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Apple VP accuses FBI of backwards thinking on mobile security


Apple FBI

Apple software VP Craig Federighi says that the US government's demands represent a retrograde step for mobile security.

Federighi oversees the development of iOS. He's frequently called on stage at Apple's product launch events to talk through new features in OS X and iOS.

Now Federighi has had his say on the continuing war between the FBI and Apple through a Washington Post op-ed.

"The FBI, Justice Department and others in law enforcement are pressing us to turn back the clock to a less-secure time and less-secure technologies," says Apple's software chief. "They have suggested that the safeguards of iOS 7 were good enough and that we should simply go back to the security standards of 2013."

As Federighi notes, iOS 7 has been breached by hackers since its launch. What's more, some of these methods have been turned into products that those with less skill – and often more malice – can acquire and exploit.

What's more, the piece points out that an insecure mobile OS can be the entry point for "criminals and terrorists who want to infiltrate systems and disrupt sensitive networks".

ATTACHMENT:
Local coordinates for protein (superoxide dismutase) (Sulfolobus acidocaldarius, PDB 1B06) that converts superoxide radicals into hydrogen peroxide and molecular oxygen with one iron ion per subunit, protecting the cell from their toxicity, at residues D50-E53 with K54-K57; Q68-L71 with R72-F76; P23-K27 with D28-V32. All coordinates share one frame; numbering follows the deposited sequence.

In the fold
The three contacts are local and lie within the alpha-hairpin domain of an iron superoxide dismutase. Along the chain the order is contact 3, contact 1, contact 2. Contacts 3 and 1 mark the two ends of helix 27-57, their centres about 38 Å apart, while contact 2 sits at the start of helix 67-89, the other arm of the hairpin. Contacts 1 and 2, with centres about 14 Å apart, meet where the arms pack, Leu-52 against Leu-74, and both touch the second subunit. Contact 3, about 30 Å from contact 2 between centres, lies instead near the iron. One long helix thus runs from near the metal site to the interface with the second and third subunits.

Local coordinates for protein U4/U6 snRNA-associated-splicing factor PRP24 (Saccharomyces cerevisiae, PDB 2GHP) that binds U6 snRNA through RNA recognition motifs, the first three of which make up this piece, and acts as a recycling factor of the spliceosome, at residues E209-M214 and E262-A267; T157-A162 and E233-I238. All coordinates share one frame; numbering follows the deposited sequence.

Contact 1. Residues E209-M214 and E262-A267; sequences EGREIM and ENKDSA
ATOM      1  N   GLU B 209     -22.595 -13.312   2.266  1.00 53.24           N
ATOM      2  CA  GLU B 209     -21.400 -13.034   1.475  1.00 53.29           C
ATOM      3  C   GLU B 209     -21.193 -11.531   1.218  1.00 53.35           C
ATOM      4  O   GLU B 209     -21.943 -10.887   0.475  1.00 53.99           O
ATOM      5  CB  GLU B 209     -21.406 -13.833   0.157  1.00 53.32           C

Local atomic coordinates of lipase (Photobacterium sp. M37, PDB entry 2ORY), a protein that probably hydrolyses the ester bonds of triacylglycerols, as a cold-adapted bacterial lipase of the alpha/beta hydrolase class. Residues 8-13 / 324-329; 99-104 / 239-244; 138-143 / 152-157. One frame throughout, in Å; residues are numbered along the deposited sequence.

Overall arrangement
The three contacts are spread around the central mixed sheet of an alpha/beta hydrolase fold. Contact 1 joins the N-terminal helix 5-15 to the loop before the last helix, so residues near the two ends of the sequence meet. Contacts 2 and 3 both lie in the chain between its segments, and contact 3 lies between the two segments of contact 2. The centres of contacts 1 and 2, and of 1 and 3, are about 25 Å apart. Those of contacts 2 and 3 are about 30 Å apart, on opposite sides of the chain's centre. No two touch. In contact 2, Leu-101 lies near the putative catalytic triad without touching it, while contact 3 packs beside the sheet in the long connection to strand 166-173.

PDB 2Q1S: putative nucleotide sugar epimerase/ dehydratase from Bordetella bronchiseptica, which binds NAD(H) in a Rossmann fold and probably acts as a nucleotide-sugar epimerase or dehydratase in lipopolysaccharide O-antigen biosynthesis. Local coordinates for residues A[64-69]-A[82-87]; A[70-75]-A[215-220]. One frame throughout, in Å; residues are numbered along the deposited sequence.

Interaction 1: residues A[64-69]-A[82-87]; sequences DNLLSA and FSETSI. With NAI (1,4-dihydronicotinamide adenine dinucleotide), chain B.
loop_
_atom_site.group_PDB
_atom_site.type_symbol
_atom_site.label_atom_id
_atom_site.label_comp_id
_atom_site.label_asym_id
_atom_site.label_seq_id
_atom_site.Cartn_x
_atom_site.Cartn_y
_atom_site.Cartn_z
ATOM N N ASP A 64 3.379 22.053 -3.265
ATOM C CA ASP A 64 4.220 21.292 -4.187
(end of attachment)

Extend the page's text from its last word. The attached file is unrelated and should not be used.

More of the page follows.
Far from being an anti-terrorist measure, Federighi seems to suggest that the FBI's request would actively strengthen the overall terrorist position.

Related: Apple vs FBI: Your questions answered

Federighi believes that the back door the FBI wants inserting into iOS "would become a weakness that hackers and criminals could use to wreak havoc on the privacy and personal safety of us all".

In conclusion, Federighi says that "to slow our pace, or reverse our progress, puts everyone at risk".

Sillie Abbe

March 8, 2016, 7:06 am

A backdoor exists.already

Something crucial is apparently overlooked in the discussions over the backdoor. iPhone and many other smart devices already have valid backdoors, namely, a fingerprint scanner or a set of camera and software for capturing faces, irises and other body features, which can be collected from the unyielding, sleeping, unconscious and dead people.

It is now known that the authentication by biometrics usually comes with poorer security than PIN/password-only authentication. If Apple wants to claim that they are conscious of privacy and security, they could tell consumers to turn off the biometric functions. If the authority wants to have those backdoors open, they could tell consumers to keep them turned on all the times. And, security-conscious consumers could certainly refrain from turning them on.

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